First Quarter Plunge: A Recap

By now you have probably heard that the first quarter of 2020 was the worst quarter for the Dow Jones Industrial Average since 1987. For the S&P 500, it was the worst quarter since 2008.

While those stats are startling, they could have been much worst had the quarter not started so well. In reality, the first quarter saw the market go through two very distinct phases. From January 1 through February 19, the market was continuing the bullish phase that you could argue goes all the way back to 2009. From February 19 through March 31, the market went through one of the sharpest drops since the 1929 market crash.

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Looking at the S&P and comparing it to other major world indices we see that it was in the middle in terms of performance. The index lost 19.77% during the first quarter and that was similar to the 20.04% loss in the Japanese Nikkei.

I found it somewhat ironic that the top index of the five I looked at was the Shanghai Composite. The Chinese index only lost 9.53%. The Chinese economy and stock market were dealing with the COVID-19 virus long before the rest of the world and it came through the quarter less phased than the others. As for the two worst performers of the five, the French CAC40 fell 26.51% and the German DAX fell 24.96%.

Looking at the 10 main sectors and their corresponding Select Sector SPDR ETFs, we see that the energy sector got crushed in the first quarter as global demand for oil dropped dramatically. Oil prices were also impacted by the ongoing supply glut as Saudi Arabia and Russia feud over whether or not to make production cuts. The Energy Select Sector SPDR (NYSE: XLE) dropped 50.5% during the first quarter and that was by far the worst performance of all the sectors.

The second worst performance came from the financial sector as the Fed cut interest rates twice during the first quarter in order to try to limit the virus’ impact on the U.S. economy. When interest rates are falling the margins for banks tend to contract and it hurts their profitability. The Financial Select Sector SPDR (NYSE: XLF) was down 31.78% during the first quarter. From February 19 through the end of the quarter, the XLF fell 36.67%. The first emergency rate cut came on March 3 and then made another cut on March 15.

The tech sector was the top performer during the first quarter with the Technology Select Sector SPDR (NYSE: XLK) losing 11.87%. The XLK was up 12.13% through February 19, but then fell 25.15% from February 19 through March 31.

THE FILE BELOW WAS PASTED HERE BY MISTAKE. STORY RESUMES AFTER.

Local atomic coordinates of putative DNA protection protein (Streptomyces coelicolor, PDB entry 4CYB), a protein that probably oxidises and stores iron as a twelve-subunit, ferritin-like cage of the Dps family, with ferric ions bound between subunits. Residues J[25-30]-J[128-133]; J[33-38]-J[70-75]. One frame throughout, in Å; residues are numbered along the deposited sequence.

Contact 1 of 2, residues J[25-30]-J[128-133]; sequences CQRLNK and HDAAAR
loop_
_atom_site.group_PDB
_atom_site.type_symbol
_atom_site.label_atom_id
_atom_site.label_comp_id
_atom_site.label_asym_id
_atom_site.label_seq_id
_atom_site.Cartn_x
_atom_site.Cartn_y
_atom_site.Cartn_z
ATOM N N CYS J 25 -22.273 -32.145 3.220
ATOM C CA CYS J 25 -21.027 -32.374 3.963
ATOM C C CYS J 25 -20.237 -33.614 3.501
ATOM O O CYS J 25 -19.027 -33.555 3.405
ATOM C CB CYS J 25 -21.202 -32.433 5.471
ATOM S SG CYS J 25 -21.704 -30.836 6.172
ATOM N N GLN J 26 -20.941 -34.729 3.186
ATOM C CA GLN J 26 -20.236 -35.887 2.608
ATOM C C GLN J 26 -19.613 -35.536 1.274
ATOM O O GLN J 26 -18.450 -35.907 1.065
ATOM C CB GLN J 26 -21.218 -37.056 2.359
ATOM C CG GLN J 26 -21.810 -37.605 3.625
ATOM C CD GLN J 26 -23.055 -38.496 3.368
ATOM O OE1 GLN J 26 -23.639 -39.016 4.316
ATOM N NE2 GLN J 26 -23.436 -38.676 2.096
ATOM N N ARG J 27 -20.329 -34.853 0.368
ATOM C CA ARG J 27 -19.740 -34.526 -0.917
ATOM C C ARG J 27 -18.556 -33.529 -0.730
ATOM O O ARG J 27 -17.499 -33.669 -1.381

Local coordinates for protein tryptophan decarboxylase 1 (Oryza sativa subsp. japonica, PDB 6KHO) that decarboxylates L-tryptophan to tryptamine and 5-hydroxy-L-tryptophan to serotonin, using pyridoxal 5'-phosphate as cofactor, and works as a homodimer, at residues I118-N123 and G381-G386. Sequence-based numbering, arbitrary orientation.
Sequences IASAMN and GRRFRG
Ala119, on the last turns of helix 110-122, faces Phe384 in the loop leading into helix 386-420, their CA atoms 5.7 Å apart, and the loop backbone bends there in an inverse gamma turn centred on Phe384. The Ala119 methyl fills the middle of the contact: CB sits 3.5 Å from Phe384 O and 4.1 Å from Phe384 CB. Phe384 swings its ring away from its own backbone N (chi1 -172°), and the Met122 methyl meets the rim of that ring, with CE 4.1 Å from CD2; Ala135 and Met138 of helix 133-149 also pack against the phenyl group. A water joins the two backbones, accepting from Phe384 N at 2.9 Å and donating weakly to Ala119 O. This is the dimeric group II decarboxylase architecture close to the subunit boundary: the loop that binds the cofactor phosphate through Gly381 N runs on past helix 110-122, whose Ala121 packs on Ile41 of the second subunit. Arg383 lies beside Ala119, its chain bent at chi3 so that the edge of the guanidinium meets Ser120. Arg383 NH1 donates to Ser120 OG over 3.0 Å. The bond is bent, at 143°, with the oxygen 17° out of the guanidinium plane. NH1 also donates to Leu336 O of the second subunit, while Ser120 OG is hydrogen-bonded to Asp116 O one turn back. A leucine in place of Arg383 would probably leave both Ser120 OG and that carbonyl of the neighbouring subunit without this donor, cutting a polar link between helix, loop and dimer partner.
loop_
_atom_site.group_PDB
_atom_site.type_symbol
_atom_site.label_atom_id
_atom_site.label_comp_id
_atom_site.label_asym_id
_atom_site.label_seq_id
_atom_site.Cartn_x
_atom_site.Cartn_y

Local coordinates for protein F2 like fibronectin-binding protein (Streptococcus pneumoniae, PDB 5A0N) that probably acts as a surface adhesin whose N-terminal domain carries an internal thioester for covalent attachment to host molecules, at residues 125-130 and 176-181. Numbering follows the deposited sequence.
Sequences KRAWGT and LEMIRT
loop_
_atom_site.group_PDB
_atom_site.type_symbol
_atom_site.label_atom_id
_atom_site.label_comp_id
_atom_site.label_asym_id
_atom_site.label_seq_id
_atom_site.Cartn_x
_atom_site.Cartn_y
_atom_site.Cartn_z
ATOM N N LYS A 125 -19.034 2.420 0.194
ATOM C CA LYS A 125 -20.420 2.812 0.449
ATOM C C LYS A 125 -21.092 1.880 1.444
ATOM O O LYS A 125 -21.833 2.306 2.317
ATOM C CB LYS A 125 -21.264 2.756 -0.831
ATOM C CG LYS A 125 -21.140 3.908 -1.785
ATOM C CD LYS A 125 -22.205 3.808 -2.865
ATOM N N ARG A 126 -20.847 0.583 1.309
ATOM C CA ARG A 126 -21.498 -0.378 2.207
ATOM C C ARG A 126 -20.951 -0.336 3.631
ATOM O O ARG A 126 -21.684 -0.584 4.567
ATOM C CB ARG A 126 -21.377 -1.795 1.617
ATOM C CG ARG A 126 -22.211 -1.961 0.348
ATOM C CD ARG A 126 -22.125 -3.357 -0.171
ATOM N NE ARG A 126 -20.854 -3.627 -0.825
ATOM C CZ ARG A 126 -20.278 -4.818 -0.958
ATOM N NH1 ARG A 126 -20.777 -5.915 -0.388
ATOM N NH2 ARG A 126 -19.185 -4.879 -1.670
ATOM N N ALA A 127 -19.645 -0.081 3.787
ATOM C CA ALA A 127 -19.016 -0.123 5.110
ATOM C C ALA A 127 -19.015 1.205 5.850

After the tech sector, the defensive sectors were all lumped together with losses between 12.62% and 13.39%. When I say defensive sectors I am referring to healthcare, consumer staples, and utilities. The Utilities Select Sector SPDR (NYSE: XLU) was the second best performer through February 19, but the Healthcare Select Sector SPDR (NYSE: XLV) and the Consumer Staples Select Sector SPDR (NYSE: XLP) were both lagging the overall market through February 19. In the second part of the quarter, the XLV and XLP both held up better than the overall market.

For the second half, or the second phase of the first quarter, the XLV was the top performing sector with a loss of 14.45% and the XLP was the second best performer with a loss of 15.05%. The S&P fell 23.37% from February 19 through March 31.

What does all of this mean going forward? If the market and the economy continue to struggle, like I think they will, you would be best served having less money in stocks than usual for the foreseeable future. The defensive sectors are probably safer at this point, at least until the economy can get back on track and I don’t see that happening this year.

I think China is an interesting play at this point. Because their market held up better than others to start with, and because they are further along with recovering from the virus, China could be ahead of the rest of the world in economic terms for the next few quarters. It will be worth watching their economic reports to see how bad it was in terms of first quarter GDP and so forth. That may give us some idea of what we should expect for other parts of the world, including domestic economic activity.

About Rick Pendergraft

Rick has been studying, trading, analyzing and writing about the investment markets for over 30 years. He has worked for some of the largest financial publishers in the world and he has been quoted in the Wall Street Journal, USA Today, the New York Times and the Washington Post. In addition, he has been interviewed on Bloomberg, CNBC and Fox Business News. Rick’s analysis process includes fundamental, sentiment and technical analysis. Rick started college as an education major, wanting to teach economics, but eventually changed to majoring in Economics and received a Bachelor of Science in Economics from Wright State University. His desire to inform and educate people is at the heart of his writing.

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